The University has a lot of work to do before it becomes fully accessible, Charboneau said.

“They’re trying to accommodate one person at a time but it’s not accommodating the disability as a whole,” she said.

Disability Services Advisor Theresa Richard said her main role is to support individual students who register with the service.

“We can advocate to professors on what kind of accommodation they require based on what their diagnosis is,” she said.

“In terms of accessibility at Queen’s there’s a commitment on the part of the administration [to make Queen’s more accessible.] … That’s going to be a big task because it’s such an old university and lots of the buildings do require some major, major renovations.”

Richard said she hears the most complaints about Stirling, Ellis and Etherington halls.

“Etherington has an outside accessible door but not an inside accessible door,” she said.

The first step towards campus accessibility is to make it a value on campus, she said.

“Sometimes people will use a washroom for disabled people when it’s the closest one to them,” she said. “I think sometimes people think no one uses those and they use them for storage.”

She said there are more than 500 students registered with Disability Services. Thirty-eight of them have mobility disabilities. There are more students and some staff around campus who choose not to register with the service, she said. Although it’s expensive to make buildings accessible and it only seems to benefit a small group of people, the University has to continue improving accessibility on campus, Richard said.

“It could be we don’t have people [with disabilities] at Queen’s because we’re not as accessible as we could be,” she said. “Accessibility is not a choice. … People with disabilities ought to be able to go where they want to go without being judged for that.”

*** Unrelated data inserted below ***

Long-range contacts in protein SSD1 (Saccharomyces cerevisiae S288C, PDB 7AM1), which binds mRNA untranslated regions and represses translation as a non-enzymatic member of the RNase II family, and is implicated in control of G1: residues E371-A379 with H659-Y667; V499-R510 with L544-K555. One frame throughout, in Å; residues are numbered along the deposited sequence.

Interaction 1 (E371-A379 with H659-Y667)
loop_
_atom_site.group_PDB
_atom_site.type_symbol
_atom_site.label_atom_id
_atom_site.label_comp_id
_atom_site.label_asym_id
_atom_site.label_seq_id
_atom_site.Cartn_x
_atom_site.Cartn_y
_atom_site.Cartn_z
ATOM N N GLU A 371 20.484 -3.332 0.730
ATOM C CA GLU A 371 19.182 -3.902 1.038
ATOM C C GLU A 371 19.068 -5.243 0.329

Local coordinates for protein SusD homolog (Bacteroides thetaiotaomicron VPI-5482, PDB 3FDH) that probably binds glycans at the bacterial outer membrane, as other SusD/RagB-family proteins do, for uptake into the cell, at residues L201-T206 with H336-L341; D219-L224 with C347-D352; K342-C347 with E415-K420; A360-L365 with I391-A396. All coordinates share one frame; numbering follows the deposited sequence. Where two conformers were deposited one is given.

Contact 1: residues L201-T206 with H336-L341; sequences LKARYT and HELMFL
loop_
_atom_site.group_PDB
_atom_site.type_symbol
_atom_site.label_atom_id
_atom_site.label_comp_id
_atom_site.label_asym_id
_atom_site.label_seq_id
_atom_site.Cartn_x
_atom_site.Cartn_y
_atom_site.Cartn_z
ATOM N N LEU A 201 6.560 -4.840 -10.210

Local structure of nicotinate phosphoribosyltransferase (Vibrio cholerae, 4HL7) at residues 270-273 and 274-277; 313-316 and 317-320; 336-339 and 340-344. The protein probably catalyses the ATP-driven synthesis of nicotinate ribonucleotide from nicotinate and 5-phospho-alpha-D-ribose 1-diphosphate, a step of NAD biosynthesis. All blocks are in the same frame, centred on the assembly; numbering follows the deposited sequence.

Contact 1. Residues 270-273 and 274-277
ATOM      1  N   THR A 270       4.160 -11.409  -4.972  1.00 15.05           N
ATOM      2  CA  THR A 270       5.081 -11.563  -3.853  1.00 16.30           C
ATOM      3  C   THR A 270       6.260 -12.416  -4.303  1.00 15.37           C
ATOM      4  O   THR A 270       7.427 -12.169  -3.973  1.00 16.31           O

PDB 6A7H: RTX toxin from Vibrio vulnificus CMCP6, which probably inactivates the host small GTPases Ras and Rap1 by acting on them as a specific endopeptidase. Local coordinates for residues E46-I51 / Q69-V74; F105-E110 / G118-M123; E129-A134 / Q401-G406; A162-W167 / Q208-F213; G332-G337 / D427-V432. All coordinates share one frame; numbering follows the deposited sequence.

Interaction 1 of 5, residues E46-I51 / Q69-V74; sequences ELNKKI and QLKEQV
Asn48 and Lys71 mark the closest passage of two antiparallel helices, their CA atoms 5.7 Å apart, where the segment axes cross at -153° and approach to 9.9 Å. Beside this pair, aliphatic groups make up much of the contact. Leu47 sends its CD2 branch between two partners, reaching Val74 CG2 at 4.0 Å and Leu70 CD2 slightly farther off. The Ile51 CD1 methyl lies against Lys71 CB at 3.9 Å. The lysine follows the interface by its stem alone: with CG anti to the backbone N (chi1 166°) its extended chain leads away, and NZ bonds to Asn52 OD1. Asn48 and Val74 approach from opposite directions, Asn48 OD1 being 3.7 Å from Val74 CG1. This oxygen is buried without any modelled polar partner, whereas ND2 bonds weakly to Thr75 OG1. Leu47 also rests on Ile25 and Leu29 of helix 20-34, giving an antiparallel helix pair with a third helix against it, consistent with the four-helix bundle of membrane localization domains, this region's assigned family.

Jeanette Parsons, Accessibility for Ontarians with Disabilities Act program co-ordinator, said the University receives $50,000 to $75,000 each year from the provincial government for service improvements.

“That’s used every year to correct physical barriers to the existing infrastructure,” she said. “We [the University] don’t take out a budget on top of that.”

Parsons said new, accessible infrastructure is part of the general renovations of a building.

“It’s all woven into the cost of the project.”

Jeannette Kobelka, ArtSci ’08 and AMS Accessibility Queen’s co-chair, said she thinks the University should put more money into making the campus fully accessible.

“Each year there isn’t enough to get the projects done fast enough,” she said.

Accessibility Queen’s collects a $3 mandatory student fee from undergraduate and graduate students every year. The committee uses the money for small maintenance projects such as putting in door-opening buttons in buildings students identify as inaccessible.

“But we don’t have $60,000 to put in a lift,” she said.

Joyce Zhu, Kobelka’s co-chair and ConEd ’08, said Accessibility Queen’s paid for the lift for the stage in Grant Hall in 2006. The committee was able to do this because of a budget surplus due to previous years’ unused funds.

Zhu said the University should try to raise its accessibility budget.

“It sounds like a lot but when you think about how much [accessibility] costs, it’s not.”